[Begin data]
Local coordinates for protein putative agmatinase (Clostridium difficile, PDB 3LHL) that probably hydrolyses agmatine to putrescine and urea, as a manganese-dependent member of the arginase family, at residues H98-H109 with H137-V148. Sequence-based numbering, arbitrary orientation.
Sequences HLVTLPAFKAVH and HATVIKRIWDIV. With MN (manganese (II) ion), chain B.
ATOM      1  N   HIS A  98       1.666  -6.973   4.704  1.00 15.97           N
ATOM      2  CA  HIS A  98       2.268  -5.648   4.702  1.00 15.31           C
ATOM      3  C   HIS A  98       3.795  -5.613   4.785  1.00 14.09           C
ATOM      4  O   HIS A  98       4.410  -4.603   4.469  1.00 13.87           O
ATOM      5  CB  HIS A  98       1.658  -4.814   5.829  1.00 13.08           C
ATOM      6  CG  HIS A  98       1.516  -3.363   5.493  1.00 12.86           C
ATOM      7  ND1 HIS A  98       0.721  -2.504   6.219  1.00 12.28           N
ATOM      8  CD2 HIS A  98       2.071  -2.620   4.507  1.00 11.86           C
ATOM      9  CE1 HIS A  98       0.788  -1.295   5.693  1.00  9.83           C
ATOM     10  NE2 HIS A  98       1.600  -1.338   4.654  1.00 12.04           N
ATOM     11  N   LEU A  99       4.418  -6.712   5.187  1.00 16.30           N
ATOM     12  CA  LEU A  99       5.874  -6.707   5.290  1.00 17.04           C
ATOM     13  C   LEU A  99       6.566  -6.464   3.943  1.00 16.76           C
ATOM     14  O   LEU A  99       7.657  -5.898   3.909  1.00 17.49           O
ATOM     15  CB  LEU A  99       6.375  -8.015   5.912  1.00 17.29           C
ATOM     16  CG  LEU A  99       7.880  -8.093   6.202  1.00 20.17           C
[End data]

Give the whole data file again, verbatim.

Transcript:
Local coordinates for protein putative agmatinase (Clostridium difficile, PDB 3LHL) that probably hydrolyses agmatine to putrescine and urea, as a manganese-dependent member of the arginase family, at residues H98-H109 with H137-V148. Sequence-based numbering, arbitrary orientation.
Sequences HLVTLPAFKAVH and HATVIKRIWDIV. With MN (manganese (II) ion), chain B.
ATOM      1  N   HIS A  98       1.666  -6.973   4.704  1.00 15.97           N
ATOM      2  CA  HIS A  98       2.268  -5.648   4.702  1.00 15.31           C
ATOM      3  C   HIS A  98       3.795  -5.613   4.785  1.00 14.09           C
ATOM      4  O   HIS A  98       4.410  -4.603   4.469  1.00 13.87           O
ATOM      5  CB  HIS A  98       1.658  -4.814   5.829  1.00 13.08           C
ATOM      6  CG  HIS A  98       1.516  -3.363   5.493  1.00 12.86           C
ATOM      7  ND1 HIS A  98       0.721  -2.504   6.219  1.00 12.28           N
ATOM      8  CD2 HIS A  98       2.071  -2.620   4.507  1.00 11.86           C
ATOM      9  CE1 HIS A  98       0.788  -1.295   5.693  1.00  9.83           C
ATOM     10  NE2 HIS A  98       1.600  -1.338   4.654  1.00 12.04           N
ATOM     11  N   LEU A  99       4.418  -6.712   5.187  1.00 16.30           N
ATOM     12  CA  LEU A  99       5.874  -6.707   5.290  1.00 17.04           C
ATOM     13  C   LEU A  99       6.566  -6.464   3.943  1.00 16.76           C
ATOM     14  O   LEU A  99       7.657  -5.898   3.909  1.00 17.49           O
ATOM     15  CB  LEU A  99       6.375  -8.015   5.912  1.00 17.29           C
ATOM     16  CG  LEU A  99       7.880  -8.093   6.202  1.00 20.17           C